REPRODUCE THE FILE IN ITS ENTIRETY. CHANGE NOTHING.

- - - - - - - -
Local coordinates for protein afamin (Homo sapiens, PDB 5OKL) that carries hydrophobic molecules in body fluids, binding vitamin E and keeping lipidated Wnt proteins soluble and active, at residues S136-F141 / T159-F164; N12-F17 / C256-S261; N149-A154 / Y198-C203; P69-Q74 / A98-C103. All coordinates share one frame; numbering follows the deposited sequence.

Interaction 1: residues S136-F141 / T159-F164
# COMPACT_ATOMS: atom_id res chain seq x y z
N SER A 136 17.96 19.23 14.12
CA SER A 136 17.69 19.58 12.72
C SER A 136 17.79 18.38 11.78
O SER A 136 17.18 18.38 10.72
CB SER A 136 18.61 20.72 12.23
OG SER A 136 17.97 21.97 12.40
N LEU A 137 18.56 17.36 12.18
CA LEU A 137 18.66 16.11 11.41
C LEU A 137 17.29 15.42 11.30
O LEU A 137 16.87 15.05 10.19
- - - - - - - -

Local coordinates for protein afamin (Homo sapiens, PDB 5OKL) that carries hydrophobic molecules in body fluids, binding vitamin E and keeping lipidated Wnt proteins soluble and active, at residues S136-F141 / T159-F164; N12-F17 / C256-S261; N149-A154 / Y198-C203; P69-Q74 / A98-C103. All coordinates share one frame; numbering follows the deposited sequence.

Interaction 1: residues S136-F141 / T159-F164
# COMPACT_ATOMS: atom_id res chain seq x y z
N SER A 136 17.96 19.23 14.12
CA SER A 136 17.69 19.58 12.72
C SER A 136 17.79 18.38 11.78
O SER A 136 17.18 18.38 10.72
CB SER A 136 18.61 20.72 12.23
OG SER A 136 17.97 21.97 12.40
N LEU A 137 18.56 17.36 12.18
CA LEU A 137 18.66 16.11 11.41
C LEU A 137 17.29 15.42 11.30
O LEU A 137 16.87 15.05 10.19